May 2005
Volume 46, Issue 13
ARVO Annual Meeting Abstract  |   May 2005
Posterior Retinal Break as a Cause of Vitreous Hemorrhage in Diabetes
Author Affiliations & Notes
  • D.M. Moshfeghi
    Ophthalmology, Stanford University, Palo Alto, CA
  • M.S. Blumenkranz
    Ophthalmology, Stanford University, Palo Alto, CA
  • Footnotes
    Commercial Relationships  D.M. Moshfeghi, None; M.S. Blumenkranz, None.
  • Footnotes
    Support  None.
Investigative Ophthalmology & Visual Science May 2005, Vol.46, 1471. doi:
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      D.M. Moshfeghi, M.S. Blumenkranz; Posterior Retinal Break as a Cause of Vitreous Hemorrhage in Diabetes . Invest. Ophthalmol. Vis. Sci. 2005;46(13):1471.

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      © ARVO (1962-2015); The Authors (2016-present)

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To describe posterior retinal breaks as a cause of vitreous hemorrhage in patients with diabetes.


This was a retrospective study. Patients were included if they had a history of diabetes mellitus and presented with vitreous hemorrhage that was ascribed to a posterior retinal break, in the absence of active retinal neovascularization. Data collected included age, gender, symptoms, presence of retinopathy, history of laser photocoagulation, type of retinal break, treatment, and outcomes.


Five patients with diabetes mellitus were identified with posterior retinal breaks presenting as vitreous hemorrhage in the absence of retinal neovascularization. The median duration of diabetes was 20 years, with four patients having Type 1 disease. The average and median age of the patients was 54 years. Four patients were male. The retinal breaks consisted of 4 atrophic breaks with subsensory fluid cuff in 4 patients, and 2 horseshoe tears in one patient. All breaks were located in the macula or just nasal to the optic nerve head. Avulsed retinal vessels were associated with 3 breaks, while a paravascular location was noted in 3 breaks. Three patients had a history of previous pan retinal photocoagulation. Fluorescein angiography demonstrated relative ischemia in the retina surrounding the breaks. Four patients were treated with barrier laser, and 1 patient was treated with panretinal photocoagulation for presumed proliferative retinopathy prior to identification of the break. One patient progressed to retinal detachment.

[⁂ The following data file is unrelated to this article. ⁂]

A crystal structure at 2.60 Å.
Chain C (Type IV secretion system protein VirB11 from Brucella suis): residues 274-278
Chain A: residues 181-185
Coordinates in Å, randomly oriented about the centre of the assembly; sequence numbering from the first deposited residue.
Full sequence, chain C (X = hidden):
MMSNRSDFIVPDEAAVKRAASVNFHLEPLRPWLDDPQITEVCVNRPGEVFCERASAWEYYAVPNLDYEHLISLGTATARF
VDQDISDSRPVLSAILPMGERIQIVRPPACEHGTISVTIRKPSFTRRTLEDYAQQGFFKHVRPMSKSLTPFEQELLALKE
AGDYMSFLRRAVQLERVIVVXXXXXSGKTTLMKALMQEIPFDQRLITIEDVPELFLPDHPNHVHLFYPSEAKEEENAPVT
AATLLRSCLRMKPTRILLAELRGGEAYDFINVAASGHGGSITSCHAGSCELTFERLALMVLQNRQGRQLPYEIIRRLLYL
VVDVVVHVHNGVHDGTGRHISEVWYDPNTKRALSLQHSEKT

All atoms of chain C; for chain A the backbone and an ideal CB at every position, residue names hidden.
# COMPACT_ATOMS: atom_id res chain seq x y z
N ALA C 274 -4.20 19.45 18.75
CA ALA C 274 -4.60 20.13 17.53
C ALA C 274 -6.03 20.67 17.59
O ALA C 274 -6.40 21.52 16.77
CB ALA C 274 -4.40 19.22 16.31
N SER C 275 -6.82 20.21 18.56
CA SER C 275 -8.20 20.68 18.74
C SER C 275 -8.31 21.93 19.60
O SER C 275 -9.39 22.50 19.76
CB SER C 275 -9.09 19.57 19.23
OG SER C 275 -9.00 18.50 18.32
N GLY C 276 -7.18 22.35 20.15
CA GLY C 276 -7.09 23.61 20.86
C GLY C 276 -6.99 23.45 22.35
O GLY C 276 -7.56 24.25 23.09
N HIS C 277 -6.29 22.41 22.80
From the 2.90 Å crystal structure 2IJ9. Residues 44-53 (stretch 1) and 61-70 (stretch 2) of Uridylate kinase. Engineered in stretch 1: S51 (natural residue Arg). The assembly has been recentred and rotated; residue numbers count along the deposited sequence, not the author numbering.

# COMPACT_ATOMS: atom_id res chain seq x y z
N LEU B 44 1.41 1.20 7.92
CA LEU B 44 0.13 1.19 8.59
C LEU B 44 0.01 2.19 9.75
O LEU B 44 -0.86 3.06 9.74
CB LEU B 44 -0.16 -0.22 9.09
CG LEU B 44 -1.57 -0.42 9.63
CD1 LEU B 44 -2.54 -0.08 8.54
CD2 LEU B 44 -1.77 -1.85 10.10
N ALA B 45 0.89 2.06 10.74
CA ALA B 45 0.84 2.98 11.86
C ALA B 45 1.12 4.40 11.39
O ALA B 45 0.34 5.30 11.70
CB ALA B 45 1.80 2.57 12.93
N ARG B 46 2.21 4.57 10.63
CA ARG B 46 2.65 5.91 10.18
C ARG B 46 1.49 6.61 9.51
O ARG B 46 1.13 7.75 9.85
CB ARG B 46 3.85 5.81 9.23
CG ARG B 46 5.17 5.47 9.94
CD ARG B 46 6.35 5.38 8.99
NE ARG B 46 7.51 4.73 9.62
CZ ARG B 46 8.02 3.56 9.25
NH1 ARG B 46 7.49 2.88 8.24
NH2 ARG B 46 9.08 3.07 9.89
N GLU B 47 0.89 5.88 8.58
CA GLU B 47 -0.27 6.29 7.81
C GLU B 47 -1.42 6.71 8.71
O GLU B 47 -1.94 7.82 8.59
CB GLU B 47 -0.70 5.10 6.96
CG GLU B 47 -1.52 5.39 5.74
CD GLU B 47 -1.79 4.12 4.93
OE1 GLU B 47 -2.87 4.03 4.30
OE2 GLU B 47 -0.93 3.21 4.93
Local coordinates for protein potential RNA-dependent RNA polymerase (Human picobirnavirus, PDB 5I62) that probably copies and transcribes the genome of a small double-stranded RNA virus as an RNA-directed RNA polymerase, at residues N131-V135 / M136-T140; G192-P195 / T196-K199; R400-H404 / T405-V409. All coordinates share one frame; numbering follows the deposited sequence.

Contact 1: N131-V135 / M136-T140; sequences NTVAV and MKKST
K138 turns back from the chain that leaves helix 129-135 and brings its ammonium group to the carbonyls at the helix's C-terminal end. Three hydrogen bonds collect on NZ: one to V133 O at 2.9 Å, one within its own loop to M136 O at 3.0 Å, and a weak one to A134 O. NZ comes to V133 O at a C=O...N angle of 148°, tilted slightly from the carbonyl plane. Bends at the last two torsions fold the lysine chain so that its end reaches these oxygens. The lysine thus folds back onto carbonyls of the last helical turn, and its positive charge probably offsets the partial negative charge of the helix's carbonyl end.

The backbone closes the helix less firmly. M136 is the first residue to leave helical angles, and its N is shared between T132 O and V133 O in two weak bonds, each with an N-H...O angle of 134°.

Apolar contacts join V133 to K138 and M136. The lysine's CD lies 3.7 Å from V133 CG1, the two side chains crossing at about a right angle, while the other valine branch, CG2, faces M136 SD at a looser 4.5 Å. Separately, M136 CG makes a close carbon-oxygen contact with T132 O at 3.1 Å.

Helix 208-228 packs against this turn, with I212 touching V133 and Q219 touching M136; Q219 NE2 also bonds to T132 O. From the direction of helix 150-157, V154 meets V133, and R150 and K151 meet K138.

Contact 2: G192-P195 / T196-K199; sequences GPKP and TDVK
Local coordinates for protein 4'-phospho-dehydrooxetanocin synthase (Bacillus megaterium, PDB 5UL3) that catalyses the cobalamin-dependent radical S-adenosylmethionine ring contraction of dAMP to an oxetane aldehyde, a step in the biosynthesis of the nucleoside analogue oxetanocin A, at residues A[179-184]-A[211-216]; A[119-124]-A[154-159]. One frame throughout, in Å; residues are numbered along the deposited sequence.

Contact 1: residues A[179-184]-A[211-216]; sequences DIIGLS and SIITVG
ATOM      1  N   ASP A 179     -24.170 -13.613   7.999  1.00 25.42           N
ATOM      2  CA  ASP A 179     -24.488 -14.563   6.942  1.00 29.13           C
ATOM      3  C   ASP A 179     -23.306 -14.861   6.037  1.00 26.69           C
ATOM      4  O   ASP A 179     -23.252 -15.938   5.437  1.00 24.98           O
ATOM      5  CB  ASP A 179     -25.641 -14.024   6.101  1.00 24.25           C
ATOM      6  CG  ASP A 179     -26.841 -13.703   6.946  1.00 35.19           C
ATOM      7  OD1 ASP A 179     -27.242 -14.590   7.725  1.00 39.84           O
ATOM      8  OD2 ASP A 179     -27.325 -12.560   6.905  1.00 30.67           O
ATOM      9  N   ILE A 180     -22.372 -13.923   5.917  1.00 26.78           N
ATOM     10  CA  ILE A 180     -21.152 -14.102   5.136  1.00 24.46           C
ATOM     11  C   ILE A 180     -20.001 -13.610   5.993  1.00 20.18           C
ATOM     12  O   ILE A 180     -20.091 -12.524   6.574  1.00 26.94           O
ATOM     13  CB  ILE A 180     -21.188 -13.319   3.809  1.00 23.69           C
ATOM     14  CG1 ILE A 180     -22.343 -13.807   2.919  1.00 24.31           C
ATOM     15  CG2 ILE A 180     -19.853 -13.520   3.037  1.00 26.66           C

Posterior retinal breaks may present as a cause of vitreous hemorrhage in patients with diabetes. In the absence of identifiable proliferative retinopathy, a retinal break should be considered, particular in a posterior, paravascular location. Retinal ischemia may be an inciting factor in the development of these breaks.



Keywords: retina • vitreous • diabetes 

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